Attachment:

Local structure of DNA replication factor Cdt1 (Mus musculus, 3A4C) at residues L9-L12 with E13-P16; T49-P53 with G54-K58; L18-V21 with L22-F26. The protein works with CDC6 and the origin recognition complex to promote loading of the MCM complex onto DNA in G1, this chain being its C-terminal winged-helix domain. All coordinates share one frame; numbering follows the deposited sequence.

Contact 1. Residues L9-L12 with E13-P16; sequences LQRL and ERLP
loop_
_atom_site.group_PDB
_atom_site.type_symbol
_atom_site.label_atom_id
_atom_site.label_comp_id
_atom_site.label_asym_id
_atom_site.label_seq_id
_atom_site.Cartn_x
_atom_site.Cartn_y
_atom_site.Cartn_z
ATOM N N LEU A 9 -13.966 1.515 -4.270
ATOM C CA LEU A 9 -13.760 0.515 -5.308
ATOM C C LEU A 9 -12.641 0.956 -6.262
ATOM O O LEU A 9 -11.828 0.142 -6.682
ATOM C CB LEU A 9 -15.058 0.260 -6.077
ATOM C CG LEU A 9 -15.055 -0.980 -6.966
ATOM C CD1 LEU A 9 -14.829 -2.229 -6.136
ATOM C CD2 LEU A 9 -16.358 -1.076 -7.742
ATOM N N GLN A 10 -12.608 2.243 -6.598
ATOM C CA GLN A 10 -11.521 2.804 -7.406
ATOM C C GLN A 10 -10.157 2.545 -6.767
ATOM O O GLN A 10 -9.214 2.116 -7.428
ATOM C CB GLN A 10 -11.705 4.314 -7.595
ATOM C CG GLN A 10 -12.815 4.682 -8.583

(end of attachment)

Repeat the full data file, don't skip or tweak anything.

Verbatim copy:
Local structure of DNA replication factor Cdt1 (Mus musculus, 3A4C) at residues L9-L12 with E13-P16; T49-P53 with G54-K58; L18-V21 with L22-F26. The protein works with CDC6 and the origin recognition complex to promote loading of the MCM complex onto DNA in G1, this chain being its C-terminal winged-helix domain. All coordinates share one frame; numbering follows the deposited sequence.

Contact 1. Residues L9-L12 with E13-P16; sequences LQRL and ERLP
loop_
_atom_site.group_PDB
_atom_site.type_symbol
_atom_site.label_atom_id
_atom_site.label_comp_id
_atom_site.label_asym_id
_atom_site.label_seq_id
_atom_site.Cartn_x
_atom_site.Cartn_y
_atom_site.Cartn_z
ATOM N N LEU A 9 -13.966 1.515 -4.270
ATOM C CA LEU A 9 -13.760 0.515 -5.308
ATOM C C LEU A 9 -12.641 0.956 -6.262
ATOM O O LEU A 9 -11.828 0.142 -6.682
ATOM C CB LEU A 9 -15.058 0.260 -6.077
ATOM C CG LEU A 9 -15.055 -0.980 -6.966
ATOM C CD1 LEU A 9 -14.829 -2.229 -6.136
ATOM C CD2 LEU A 9 -16.358 -1.076 -7.742
ATOM N N GLN A 10 -12.608 2.243 -6.598
ATOM C CA GLN A 10 -11.521 2.804 -7.406
ATOM C C GLN A 10 -10.157 2.545 -6.767
ATOM O O GLN A 10 -9.214 2.116 -7.428
ATOM C CB GLN A 10 -11.705 4.314 -7.595
ATOM C CG GLN A 10 -12.815 4.682 -8.583